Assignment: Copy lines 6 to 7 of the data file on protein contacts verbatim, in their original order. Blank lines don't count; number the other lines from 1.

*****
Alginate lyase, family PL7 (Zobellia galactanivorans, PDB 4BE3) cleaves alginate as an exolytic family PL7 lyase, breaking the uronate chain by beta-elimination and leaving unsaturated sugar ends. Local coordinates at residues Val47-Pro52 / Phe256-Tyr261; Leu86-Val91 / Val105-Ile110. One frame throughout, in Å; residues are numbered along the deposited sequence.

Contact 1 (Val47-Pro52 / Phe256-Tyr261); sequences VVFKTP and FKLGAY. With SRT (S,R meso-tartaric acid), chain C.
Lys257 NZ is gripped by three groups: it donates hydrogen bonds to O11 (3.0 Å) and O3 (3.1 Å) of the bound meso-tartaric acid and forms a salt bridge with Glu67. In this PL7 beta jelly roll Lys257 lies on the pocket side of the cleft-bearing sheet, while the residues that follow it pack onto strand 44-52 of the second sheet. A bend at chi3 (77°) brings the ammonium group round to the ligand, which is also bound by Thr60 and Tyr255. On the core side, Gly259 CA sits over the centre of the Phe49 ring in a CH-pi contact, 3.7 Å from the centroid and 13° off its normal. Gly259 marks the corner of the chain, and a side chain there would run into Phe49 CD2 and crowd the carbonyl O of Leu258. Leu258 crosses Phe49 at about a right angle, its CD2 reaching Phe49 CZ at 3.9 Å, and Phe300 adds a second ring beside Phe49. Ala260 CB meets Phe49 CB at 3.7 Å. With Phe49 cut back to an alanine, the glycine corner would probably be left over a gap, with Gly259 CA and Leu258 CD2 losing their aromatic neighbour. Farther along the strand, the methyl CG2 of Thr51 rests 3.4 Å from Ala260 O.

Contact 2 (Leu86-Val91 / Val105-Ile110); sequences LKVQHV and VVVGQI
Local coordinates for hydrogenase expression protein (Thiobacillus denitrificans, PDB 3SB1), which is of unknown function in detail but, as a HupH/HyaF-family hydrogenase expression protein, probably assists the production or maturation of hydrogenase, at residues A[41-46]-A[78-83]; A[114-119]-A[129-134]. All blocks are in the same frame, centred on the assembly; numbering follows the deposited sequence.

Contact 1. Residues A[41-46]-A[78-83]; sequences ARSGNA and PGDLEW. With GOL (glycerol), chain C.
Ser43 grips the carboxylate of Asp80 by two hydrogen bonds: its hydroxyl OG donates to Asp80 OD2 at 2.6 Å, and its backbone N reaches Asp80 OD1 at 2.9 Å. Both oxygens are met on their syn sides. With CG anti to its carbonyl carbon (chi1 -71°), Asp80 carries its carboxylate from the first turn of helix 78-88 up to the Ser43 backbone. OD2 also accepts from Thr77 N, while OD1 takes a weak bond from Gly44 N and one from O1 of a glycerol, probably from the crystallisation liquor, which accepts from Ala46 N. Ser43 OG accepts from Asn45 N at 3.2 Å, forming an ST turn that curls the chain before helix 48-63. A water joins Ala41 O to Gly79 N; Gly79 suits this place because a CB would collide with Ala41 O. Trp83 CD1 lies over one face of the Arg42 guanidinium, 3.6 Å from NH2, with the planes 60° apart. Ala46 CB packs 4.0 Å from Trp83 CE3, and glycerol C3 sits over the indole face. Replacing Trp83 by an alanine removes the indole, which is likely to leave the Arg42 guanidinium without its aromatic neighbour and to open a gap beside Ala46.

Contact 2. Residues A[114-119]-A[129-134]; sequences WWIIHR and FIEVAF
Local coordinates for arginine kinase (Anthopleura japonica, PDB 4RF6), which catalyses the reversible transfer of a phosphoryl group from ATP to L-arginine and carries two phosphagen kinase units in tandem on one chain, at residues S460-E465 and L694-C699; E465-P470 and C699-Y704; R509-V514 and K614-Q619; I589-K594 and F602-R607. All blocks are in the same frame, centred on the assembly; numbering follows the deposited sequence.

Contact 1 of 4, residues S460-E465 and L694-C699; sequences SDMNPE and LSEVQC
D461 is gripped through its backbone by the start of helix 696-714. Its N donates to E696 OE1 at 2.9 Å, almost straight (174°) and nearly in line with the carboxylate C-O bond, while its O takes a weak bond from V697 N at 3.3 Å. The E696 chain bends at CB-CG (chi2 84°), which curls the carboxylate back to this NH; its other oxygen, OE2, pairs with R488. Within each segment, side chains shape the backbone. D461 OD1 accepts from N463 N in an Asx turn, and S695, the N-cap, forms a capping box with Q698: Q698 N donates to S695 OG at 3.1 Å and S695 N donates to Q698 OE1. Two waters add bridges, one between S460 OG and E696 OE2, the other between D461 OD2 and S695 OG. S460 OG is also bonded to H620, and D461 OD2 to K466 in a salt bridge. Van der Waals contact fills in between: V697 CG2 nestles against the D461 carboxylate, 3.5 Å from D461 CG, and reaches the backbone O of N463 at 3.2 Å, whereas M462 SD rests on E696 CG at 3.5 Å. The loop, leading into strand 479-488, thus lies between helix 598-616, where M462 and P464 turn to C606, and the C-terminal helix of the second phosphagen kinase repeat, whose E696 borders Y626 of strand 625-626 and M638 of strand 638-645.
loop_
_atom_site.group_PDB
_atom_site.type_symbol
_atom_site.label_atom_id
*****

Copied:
Contact 1. Residues A[41-46]-A[78-83]; sequences ARSGNA and PGDLEW. With GOL (glycerol), chain C.
Ser43 grips the carboxylate of Asp80 by two hydrogen bonds: its hydroxyl OG donates to Asp80 OD2 at 2.6 Å, and its backbone N reaches Asp80 OD1 at 2.9 Å. Both oxygens are met on their syn sides. With CG anti to its carbonyl carbon (chi1 -71°), Asp80 carries its carboxylate from the first turn of helix 78-88 up to the Ser43 backbone. OD2 also accepts from Thr77 N, while OD1 takes a weak bond from Gly44 N and one from O1 of a glycerol, probably from the crystallisation liquor, which accepts from Ala46 N. Ser43 OG accepts from Asn45 N at 3.2 Å, forming an ST turn that curls the chain before helix 48-63. A water joins Ala41 O to Gly79 N; Gly79 suits this place because a CB would collide with Ala41 O. Trp83 CD1 lies over one face of the Arg42 guanidinium, 3.6 Å from NH2, with the planes 60° apart. Ala46 CB packs 4.0 Å from Trp83 CE3, and glycerol C3 sits over the indole face. Replacing Trp83 by an alanine removes the indole, which is likely to leave the Arg42 guanidinium without its aromatic neighbour and to open a gap beside Ala46.